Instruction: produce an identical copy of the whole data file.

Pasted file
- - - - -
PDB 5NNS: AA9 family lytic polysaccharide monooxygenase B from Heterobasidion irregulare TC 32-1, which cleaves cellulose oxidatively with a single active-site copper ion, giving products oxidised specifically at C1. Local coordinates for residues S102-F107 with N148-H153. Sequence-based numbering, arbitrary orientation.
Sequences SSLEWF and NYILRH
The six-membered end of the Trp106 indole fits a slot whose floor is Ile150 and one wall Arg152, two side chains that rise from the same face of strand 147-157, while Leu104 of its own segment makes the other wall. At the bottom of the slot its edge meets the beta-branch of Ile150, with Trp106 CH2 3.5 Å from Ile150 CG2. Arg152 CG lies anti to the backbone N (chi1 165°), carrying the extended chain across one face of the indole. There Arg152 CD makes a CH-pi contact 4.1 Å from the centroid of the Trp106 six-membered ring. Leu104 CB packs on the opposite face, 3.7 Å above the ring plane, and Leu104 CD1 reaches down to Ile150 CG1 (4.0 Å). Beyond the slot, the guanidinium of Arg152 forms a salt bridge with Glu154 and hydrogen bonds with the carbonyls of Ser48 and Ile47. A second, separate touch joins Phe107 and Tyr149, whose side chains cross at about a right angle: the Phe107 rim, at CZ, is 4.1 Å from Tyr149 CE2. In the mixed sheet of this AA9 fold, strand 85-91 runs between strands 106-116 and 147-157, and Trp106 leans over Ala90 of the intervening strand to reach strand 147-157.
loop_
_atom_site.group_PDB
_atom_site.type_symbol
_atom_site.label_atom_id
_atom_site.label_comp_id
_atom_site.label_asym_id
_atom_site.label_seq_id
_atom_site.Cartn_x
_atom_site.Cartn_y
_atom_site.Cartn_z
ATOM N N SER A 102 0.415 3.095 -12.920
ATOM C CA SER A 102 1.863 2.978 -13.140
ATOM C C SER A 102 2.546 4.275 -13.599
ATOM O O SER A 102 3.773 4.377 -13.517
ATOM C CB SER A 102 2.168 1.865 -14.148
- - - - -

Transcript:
PDB 5NNS: AA9 family lytic polysaccharide monooxygenase B from Heterobasidion irregulare TC 32-1, which cleaves cellulose oxidatively with a single active-site copper ion, giving products oxidised specifically at C1. Local coordinates for residues S102-F107 with N148-H153. Sequence-based numbering, arbitrary orientation.
Sequences SSLEWF and NYILRH
The six-membered end of the Trp106 indole fits a slot whose floor is Ile150 and one wall Arg152, two side chains that rise from the same face of strand 147-157, while Leu104 of its own segment makes the other wall. At the bottom of the slot its edge meets the beta-branch of Ile150, with Trp106 CH2 3.5 Å from Ile150 CG2. Arg152 CG lies anti to the backbone N (chi1 165°), carrying the extended chain across one face of the indole. There Arg152 CD makes a CH-pi contact 4.1 Å from the centroid of the Trp106 six-membered ring. Leu104 CB packs on the opposite face, 3.7 Å above the ring plane, and Leu104 CD1 reaches down to Ile150 CG1 (4.0 Å). Beyond the slot, the guanidinium of Arg152 forms a salt bridge with Glu154 and hydrogen bonds with the carbonyls of Ser48 and Ile47. A second, separate touch joins Phe107 and Tyr149, whose side chains cross at about a right angle: the Phe107 rim, at CZ, is 4.1 Å from Tyr149 CE2. In the mixed sheet of this AA9 fold, strand 85-91 runs between strands 106-116 and 147-157, and Trp106 leans over Ala90 of the intervening strand to reach strand 147-157.
loop_
_atom_site.group_PDB
_atom_site.type_symbol
_atom_site.label_atom_id
_atom_site.label_comp_id
_atom_site.label_asym_id
_atom_site.label_seq_id
_atom_site.Cartn_x
_atom_site.Cartn_y
_atom_site.Cartn_z
ATOM N N SER A 102 0.415 3.095 -12.920
ATOM C CA SER A 102 1.863 2.978 -13.140
ATOM C C SER A 102 2.546 4.275 -13.599
ATOM O O SER A 102 3.773 4.377 -13.517
ATOM C CB SER A 102 2.168 1.865 -14.148